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Nostalgia for Neam's Market Inspires Petition

A neighbor is circulating an online petition, 'Bring Back Neams' Market'

Georgetowners want to bring back Neam's Market, which once occupied the space that now houses at the intersection of P Street and Wisconsin Avenue. The corner grocer was more than its market name implied: it was a place where famous residents of Georgetown's storied heyday shopped for cheeses, caviar and more.

But as with all good things, Neam's came to an end. The owners sold the market business in 1989, though they still own the property

Georgetowner William Newton started as a freshman at Georgetown in 1991 and continues to live in the neighborhood. He started going to Neam's in part because his grandparents had been loyal customers for years, they told him to "always dress respectably" when shopping there.

"Neam's carried an air of sophistication about it which one would not normally ascribe to a small grocer's, in part because of the people who shopped there, and in part because of the goods it carried. It was neither flashy nor pretentious, but quietly self-assured, and very competent when it came to treating each customer with the respect which one would likewise show to the shop and its employees," said Newton in an email to Patch.

Now Georgetowner Lawrence Williams has started a petition to bring Neam's back. In his rallying cry he bemoans the loss of a place where people can make informed decisions about a range of food products, rather than deciding on items based on price.

Here is the full text of the petition:

Food brings people together and neighborhood markets can play an important role in creating a strong and vibrant community. Starting in 1909, Neams’ Market was this lynchpin of Georgetown. As noted by the Washington Post in 2010,  “Neam's was an integral part of the District's cultural fabric and a landmark of Georgetown's merchandise scene.”  A 1982 profile of Georgetown life by the New York Times described how Mrs. Cornelius Vanderbilt requested that Neam's Market select and hand-deliver a gift of Russian caviar to first lady Nancy Reagan. Jackie Kennedy had a charge account at Neam's while her husband was president. In 1985, director Mike Nichols chose to shoot a few scenes in Neam's for his Washington-based film "Heartburn," starring Meryl Streep and Jack Nicholson.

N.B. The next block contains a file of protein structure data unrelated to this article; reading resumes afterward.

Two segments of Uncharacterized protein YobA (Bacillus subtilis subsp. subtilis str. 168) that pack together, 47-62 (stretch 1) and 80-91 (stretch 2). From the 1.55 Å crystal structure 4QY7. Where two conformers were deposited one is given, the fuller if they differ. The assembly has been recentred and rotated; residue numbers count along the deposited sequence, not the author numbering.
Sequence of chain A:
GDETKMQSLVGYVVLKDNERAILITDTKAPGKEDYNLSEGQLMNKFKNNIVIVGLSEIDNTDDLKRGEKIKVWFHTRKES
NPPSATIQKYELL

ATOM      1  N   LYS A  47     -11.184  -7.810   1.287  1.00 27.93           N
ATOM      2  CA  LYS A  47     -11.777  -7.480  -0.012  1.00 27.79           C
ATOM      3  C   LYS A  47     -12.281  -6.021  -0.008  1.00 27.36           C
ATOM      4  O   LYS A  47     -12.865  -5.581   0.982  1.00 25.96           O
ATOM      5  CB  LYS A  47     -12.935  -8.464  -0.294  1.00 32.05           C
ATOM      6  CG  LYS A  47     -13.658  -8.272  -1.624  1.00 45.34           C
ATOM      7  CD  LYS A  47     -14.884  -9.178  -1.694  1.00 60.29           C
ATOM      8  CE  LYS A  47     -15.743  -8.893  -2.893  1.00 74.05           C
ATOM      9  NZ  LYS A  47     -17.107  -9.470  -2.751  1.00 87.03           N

The Neams always treated its customers like they were guests in their own home—probably because in the early years, founder Najeeb Neam actually raised his family in an apartment above the grocery. In addition to being a source for fresh food, Neams’ played the important role of helping people make informed selections of high-quality produce and meats. 

Unfortunately, the disappearance of neighborhood markets has left consumers to base their decisions almost solely on price, leaving many to rely on frozen and processed foods, as well as fast food restaurants, which have been one of the major contributors to the dramatic rise in obesity and diabetes over the past few decades.  And while stores such as Whole Foods and Trader Joe’s have proven that consumers are willing to pay more, their quality, customer service and convenience have degraded as they’ve become large, publically traded companies that are forced to cut costs in order to meet their shareholders’ demands for increased earnings per share every quarter.

Many in Georgetown mourned the loss of Neam's when it closed its doors in 2000.   Georgetown has always been a neighborhood that values independent retailers, and even after 10 years neighbors still fondly remember Neam's: http://www.georgetownweek.com/2010/01/remembering-scottie-feldman.html.  William Newton summarized the feelings of many of us in the Georgetown Metropolitan with his recent comment: “I want Neam’s back.”  http://georgetownmetropolitan.com/2011/12/02/what-would-you-like-to-see-open/

Want to sign the peitition? You can do so here: http://www.change.org/petitions/bring-back-neams-market

word wyz September 14, 2012 at 01:12 PM
I wish
Barrie Daneker September 17, 2012 at 05:23 PM
Well if Mr. Williams wants the old store back he needs to put up or shut up! Either buy the business and lease the space, or stop whining! The world has changed since 1909, and although I will agree that service has been degraded for years in the US the only way is to invest or not invest. Either buy the store or stop shopping there, that's how you make change. A petition will do NOTHING!

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